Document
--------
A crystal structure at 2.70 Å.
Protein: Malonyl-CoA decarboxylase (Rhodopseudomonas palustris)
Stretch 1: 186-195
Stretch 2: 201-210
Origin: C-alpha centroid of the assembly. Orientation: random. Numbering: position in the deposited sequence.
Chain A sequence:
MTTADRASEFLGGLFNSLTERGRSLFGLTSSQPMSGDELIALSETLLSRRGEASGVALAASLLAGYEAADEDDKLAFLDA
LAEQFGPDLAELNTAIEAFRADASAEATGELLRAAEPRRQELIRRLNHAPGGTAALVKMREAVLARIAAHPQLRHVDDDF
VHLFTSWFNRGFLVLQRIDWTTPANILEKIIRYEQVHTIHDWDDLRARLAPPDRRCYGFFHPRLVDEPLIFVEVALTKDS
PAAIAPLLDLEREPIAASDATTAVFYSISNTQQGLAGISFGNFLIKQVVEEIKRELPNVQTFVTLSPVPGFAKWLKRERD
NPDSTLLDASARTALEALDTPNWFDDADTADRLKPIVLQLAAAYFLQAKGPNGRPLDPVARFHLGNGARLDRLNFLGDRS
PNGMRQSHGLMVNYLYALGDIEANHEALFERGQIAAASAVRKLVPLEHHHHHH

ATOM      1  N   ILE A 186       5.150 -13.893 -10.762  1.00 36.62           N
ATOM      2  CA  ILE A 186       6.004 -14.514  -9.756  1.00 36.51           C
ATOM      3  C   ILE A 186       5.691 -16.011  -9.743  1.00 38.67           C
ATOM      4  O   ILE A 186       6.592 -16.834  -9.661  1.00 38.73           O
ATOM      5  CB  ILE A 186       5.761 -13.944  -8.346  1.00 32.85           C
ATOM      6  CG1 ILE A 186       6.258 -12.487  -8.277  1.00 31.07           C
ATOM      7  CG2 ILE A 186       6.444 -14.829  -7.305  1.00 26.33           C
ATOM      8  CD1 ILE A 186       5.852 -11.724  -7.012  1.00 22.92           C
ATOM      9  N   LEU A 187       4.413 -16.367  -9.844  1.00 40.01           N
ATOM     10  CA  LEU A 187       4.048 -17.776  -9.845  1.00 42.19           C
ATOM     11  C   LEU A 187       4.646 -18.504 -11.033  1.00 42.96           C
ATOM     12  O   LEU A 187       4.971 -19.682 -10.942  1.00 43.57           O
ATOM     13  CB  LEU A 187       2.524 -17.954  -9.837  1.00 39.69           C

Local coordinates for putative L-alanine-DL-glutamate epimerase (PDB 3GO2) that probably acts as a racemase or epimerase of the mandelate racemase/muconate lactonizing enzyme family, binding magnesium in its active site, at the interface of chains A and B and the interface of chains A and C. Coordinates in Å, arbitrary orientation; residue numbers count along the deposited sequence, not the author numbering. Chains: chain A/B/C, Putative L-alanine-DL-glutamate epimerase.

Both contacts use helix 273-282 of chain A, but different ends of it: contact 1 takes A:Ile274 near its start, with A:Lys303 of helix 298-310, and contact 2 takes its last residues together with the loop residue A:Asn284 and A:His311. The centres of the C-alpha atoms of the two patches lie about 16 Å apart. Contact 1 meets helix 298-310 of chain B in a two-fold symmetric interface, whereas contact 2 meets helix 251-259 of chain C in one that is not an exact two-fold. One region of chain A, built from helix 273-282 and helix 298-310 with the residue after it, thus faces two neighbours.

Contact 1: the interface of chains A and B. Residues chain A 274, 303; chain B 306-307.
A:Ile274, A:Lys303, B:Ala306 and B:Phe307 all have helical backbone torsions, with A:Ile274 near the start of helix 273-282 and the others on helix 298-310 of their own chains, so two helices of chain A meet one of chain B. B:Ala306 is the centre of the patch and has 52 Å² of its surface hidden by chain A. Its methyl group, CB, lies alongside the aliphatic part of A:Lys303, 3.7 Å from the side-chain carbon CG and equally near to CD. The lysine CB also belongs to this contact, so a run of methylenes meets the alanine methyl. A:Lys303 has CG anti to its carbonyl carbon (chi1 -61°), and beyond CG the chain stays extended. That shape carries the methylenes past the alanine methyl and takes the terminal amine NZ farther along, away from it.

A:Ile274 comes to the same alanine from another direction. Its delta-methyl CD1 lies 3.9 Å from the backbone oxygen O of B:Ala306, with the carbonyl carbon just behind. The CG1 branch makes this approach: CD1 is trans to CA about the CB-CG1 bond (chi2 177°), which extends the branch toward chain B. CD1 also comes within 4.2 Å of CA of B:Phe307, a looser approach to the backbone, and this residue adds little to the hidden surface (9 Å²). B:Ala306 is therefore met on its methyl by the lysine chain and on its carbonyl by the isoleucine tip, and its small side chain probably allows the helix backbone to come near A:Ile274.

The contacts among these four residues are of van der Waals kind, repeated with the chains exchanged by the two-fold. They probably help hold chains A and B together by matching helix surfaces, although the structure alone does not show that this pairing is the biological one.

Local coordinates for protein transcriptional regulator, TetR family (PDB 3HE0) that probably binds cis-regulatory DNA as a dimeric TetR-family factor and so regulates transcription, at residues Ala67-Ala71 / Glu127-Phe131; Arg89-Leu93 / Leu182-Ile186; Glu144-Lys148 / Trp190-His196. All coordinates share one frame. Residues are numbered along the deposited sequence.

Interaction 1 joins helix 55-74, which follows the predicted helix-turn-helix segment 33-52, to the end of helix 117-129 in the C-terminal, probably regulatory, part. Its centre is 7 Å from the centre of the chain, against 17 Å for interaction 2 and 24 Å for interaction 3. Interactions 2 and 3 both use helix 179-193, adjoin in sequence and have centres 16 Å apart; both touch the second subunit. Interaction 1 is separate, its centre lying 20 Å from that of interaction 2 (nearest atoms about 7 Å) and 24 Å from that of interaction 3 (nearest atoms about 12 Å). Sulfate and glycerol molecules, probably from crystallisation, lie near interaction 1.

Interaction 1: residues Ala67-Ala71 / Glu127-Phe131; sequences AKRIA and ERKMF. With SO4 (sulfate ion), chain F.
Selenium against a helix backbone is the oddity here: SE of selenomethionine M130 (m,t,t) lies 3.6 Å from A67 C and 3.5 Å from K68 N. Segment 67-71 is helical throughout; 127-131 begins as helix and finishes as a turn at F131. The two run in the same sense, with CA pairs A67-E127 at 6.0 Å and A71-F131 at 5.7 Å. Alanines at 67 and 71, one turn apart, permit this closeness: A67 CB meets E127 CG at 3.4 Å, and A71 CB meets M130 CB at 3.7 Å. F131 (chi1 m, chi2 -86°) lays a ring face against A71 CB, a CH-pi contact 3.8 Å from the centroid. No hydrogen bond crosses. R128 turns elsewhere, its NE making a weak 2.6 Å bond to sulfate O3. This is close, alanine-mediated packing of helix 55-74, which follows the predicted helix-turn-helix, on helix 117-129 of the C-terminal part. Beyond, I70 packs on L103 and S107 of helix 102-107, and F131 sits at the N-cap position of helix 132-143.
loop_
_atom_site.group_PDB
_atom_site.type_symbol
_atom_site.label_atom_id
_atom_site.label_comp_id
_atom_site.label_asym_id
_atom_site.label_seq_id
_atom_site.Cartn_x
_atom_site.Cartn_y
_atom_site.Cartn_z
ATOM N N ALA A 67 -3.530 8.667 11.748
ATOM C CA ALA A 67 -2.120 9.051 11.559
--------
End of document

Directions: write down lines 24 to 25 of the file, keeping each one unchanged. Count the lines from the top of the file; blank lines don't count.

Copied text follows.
ATOM     12  O   LEU A 187       4.971 -19.682 -10.942  1.00 43.57           O
ATOM     13  CB  LEU A 187       2.524 -17.954  -9.837  1.00 39.69           C